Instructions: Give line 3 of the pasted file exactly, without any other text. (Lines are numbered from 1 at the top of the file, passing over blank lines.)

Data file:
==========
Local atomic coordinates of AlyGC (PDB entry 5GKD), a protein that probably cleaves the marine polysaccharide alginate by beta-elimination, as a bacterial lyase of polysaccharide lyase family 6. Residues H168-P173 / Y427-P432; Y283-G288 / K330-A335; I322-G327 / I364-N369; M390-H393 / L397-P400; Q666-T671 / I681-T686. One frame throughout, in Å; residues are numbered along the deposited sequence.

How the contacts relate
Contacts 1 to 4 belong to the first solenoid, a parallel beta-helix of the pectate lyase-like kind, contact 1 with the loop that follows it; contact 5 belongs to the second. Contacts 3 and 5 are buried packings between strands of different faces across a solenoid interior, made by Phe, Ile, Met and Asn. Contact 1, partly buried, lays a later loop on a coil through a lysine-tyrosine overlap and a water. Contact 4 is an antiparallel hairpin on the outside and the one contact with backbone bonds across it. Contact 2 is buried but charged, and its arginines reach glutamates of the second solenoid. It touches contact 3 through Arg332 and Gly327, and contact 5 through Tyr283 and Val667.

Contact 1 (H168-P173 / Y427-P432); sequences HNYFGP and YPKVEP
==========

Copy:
Contacts 1 to 4 belong to the first solenoid, a parallel beta-helix of the pectate lyase-like kind, contact 1 with the loop that follows it; contact 5 belongs to the second. Contacts 3 and 5 are buried packings between strands of different faces across a solenoid interior, made by Phe, Ile, Met and Asn. Contact 1, partly buried, lays a later loop on a coil through a lysine-tyrosine overlap and a water. Contact 4 is an antiparallel hairpin on the outside and the one contact with backbone bonds across it. Contact 2 is buried but charged, and its arginines reach glutamates of the second solenoid. It touches contact 3 through Arg332 and Gly327, and contact 5 through Tyr283 and Val667.